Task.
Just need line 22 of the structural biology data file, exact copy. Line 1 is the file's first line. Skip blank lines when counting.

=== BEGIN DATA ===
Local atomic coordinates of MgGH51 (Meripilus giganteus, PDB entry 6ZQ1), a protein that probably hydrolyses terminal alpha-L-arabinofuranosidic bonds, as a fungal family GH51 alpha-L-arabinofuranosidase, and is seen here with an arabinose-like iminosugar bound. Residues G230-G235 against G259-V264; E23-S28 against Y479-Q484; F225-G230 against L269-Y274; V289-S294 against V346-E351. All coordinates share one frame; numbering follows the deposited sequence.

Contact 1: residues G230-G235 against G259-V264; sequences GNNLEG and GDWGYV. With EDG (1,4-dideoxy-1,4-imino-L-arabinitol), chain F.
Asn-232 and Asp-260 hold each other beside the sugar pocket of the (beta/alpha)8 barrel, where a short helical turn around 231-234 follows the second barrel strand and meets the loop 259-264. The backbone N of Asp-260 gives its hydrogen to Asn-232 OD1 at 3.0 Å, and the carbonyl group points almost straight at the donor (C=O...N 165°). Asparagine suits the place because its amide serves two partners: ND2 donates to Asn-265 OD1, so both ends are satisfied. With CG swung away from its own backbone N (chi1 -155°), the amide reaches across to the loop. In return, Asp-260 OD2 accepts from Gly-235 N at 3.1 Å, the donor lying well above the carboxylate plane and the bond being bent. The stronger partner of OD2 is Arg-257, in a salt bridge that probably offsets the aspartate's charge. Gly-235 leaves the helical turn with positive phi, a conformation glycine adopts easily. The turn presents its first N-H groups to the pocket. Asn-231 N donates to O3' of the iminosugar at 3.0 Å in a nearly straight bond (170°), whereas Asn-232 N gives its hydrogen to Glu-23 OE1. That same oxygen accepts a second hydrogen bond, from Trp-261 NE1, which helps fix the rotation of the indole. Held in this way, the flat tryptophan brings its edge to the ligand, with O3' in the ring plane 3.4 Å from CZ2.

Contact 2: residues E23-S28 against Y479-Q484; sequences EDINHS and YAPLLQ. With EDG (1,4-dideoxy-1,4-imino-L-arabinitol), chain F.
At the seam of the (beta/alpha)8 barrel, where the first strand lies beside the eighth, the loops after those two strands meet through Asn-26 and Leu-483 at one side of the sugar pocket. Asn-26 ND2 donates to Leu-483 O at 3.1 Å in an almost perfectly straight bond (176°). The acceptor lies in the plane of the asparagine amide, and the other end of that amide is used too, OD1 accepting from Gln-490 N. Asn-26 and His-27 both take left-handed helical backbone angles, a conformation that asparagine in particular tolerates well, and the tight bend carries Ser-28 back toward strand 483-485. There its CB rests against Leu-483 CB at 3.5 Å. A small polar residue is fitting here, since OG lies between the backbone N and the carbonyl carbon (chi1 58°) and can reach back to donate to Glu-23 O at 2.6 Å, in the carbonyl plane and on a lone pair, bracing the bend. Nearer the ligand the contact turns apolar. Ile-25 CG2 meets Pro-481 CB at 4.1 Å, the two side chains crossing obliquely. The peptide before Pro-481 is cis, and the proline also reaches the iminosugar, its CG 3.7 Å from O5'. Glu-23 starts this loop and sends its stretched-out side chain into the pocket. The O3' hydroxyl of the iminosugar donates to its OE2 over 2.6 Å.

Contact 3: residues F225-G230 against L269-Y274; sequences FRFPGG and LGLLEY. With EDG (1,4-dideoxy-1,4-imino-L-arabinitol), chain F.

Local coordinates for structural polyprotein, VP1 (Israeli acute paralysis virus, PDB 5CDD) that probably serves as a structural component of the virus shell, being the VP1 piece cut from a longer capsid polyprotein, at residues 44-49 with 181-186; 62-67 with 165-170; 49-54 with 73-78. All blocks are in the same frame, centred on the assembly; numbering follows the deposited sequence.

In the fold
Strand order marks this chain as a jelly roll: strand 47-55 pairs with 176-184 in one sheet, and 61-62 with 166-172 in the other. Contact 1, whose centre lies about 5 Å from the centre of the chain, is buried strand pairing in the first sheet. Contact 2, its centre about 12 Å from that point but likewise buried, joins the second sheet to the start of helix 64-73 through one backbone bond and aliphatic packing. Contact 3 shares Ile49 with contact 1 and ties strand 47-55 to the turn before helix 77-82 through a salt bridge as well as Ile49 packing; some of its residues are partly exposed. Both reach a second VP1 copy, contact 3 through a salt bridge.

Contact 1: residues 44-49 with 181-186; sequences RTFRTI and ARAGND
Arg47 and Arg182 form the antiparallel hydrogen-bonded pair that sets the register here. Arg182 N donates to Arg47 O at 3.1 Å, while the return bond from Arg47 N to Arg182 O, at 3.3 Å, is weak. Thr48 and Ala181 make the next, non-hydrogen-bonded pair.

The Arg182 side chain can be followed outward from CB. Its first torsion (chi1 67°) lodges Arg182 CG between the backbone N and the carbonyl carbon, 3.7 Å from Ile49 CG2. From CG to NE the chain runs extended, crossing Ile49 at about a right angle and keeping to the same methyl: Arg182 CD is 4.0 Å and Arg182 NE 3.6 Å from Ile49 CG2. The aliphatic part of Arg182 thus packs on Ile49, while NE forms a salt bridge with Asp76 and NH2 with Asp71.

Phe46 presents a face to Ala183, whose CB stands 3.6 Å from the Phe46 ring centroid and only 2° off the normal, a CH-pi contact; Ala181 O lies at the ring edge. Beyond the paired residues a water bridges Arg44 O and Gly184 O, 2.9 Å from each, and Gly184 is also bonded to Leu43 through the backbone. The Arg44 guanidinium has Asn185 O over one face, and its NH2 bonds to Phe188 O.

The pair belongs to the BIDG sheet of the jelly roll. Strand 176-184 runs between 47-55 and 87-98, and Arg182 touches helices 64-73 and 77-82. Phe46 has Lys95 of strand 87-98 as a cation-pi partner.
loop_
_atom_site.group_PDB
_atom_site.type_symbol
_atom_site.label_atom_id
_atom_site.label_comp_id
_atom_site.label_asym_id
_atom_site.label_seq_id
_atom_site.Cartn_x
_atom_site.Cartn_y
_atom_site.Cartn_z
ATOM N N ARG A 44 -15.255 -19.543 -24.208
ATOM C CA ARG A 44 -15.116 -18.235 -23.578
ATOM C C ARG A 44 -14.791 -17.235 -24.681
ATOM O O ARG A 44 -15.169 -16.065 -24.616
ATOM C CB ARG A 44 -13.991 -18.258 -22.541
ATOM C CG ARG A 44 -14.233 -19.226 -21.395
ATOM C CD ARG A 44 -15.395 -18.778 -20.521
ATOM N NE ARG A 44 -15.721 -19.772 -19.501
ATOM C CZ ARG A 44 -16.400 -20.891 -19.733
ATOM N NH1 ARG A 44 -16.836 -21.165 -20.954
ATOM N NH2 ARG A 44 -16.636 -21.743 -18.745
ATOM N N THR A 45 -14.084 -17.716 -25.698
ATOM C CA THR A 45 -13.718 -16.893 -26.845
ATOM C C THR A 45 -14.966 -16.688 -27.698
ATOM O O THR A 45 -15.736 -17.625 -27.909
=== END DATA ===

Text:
_atom_site.Cartn_x